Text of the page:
Pharmacologic management of asymptomatic bacteriuria and urinary tract infections in women.
ABSTRACT Many factors influence the decision to institute treatment for the common problems of urinary tract symptoms and/or the presence of microorganisms in the urine of women. This article summarizes current evidence related to treatment choice and compares selected treatment practice guidelines. Evidence related to prevention of recurrent infection without the use of antibiotics is included.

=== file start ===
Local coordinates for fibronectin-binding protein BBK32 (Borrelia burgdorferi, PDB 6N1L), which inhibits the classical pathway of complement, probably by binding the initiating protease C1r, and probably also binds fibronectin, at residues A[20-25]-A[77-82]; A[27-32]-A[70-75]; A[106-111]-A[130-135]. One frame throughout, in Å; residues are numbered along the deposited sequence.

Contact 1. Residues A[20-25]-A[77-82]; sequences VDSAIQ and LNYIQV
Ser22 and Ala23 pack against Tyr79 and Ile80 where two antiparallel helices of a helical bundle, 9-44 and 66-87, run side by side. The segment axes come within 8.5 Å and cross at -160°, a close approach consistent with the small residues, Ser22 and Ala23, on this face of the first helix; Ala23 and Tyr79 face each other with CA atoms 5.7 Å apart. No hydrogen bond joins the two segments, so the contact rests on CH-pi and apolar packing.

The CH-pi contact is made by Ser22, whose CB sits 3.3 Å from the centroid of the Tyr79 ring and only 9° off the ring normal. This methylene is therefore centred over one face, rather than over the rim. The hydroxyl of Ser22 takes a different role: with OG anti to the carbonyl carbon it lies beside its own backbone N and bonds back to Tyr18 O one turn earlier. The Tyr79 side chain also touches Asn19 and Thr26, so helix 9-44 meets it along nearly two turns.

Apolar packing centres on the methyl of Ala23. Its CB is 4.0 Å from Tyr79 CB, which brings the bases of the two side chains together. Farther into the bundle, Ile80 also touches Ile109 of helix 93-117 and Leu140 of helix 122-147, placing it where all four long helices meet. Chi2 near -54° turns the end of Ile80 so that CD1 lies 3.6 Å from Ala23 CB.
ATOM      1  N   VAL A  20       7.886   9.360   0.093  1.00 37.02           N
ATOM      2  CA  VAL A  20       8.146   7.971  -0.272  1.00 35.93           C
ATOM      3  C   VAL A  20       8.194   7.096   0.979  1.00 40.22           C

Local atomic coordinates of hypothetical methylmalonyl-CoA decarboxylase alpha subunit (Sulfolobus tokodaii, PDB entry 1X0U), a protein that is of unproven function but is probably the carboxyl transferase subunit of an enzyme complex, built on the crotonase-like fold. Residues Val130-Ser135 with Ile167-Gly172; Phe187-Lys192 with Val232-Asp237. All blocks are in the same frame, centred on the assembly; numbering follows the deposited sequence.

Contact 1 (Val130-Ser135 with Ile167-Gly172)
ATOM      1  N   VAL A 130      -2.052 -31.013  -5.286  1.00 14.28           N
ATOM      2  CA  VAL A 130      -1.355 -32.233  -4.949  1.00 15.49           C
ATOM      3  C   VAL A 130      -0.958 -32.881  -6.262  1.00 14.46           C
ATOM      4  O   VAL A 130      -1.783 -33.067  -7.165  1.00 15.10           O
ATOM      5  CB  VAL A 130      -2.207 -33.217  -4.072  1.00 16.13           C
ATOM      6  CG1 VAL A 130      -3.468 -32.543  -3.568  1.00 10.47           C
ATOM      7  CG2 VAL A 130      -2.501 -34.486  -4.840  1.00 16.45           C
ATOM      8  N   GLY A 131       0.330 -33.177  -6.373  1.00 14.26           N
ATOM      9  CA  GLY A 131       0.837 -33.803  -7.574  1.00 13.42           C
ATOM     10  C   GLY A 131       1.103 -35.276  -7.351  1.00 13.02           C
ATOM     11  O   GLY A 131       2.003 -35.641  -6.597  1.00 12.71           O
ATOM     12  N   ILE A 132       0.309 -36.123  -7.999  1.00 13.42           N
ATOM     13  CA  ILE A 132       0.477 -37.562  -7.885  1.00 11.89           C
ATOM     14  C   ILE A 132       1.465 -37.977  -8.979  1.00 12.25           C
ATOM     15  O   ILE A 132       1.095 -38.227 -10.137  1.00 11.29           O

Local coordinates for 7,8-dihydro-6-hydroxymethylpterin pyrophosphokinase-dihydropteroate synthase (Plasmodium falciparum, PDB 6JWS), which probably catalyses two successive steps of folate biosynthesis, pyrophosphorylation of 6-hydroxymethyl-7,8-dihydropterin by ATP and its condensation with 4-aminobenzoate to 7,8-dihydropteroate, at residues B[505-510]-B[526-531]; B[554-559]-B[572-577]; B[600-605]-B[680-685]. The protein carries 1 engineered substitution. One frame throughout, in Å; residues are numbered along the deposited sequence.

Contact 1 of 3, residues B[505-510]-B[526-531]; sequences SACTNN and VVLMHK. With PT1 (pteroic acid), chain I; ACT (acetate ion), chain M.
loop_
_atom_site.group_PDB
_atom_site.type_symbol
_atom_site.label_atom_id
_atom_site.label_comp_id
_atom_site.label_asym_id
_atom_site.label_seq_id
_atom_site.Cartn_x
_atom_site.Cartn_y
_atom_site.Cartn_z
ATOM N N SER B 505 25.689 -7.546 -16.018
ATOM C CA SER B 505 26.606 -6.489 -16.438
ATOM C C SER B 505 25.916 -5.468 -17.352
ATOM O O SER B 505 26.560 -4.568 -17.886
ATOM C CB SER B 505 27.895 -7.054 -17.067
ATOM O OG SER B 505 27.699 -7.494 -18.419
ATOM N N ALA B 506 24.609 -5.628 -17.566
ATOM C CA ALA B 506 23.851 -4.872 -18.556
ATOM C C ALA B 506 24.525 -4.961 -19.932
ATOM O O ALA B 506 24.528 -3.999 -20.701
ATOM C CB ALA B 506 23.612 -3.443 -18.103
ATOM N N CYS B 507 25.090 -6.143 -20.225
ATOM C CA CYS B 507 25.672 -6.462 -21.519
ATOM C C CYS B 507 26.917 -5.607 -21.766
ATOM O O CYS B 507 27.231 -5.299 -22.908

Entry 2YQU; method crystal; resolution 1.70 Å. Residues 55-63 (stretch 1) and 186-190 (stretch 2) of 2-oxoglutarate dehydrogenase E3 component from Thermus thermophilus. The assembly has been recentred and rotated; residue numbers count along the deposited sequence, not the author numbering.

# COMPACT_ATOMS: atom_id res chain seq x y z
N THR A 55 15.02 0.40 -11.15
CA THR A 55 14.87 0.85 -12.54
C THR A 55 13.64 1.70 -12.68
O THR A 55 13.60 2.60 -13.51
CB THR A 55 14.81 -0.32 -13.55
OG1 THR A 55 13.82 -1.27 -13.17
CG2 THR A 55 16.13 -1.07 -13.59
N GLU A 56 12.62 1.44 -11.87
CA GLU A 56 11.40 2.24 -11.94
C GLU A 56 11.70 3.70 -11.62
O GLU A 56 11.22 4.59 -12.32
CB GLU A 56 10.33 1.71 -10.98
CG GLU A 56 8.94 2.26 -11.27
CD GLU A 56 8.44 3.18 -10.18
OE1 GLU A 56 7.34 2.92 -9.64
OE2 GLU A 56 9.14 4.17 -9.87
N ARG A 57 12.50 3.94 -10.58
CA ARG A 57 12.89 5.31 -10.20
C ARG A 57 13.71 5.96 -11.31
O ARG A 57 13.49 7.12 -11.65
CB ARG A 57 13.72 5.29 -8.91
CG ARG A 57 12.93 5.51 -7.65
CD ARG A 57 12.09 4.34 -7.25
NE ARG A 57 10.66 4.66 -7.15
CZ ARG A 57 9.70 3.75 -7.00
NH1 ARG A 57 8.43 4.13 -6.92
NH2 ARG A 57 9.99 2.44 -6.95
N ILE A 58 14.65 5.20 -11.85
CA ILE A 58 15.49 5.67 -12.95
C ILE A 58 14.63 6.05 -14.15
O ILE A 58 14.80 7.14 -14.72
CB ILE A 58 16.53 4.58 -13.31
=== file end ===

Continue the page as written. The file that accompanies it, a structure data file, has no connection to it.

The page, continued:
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ABSTRACT: Women who have delivered an infant between 16 and 36 weeks' gestation have an increased risk of preterm birth (PTB) in a subsequent pregnancy. The high incidence of recurrent PTB remains relatively unchanged despite intensive research efforts and advances in perinatal care. Attempts to decrease the incidence of recurrent PTB have not always been successful, with research efforts being focused on clinical, pharmacotherapy and biochemical, and ultrasound strategies. Fortunately, there is adequate evidence in the literature to justify clinical management guidelines that may impact the PTB rate: smoking cessation, treatment of asymptomatic bacteriuria, transvaginal ultrasonography of the cervix, administration of vaginal progesterone or 17α-hydroxyprogesterone caproate, cerclage, and fetal fibronectin. This article is intended to give brief highlights of these strategies and the current science that supports their conclusions.The Journal of perinatal & neonatal nursing 07/2012; 26(3):220-9. · 0.81 Impact Factor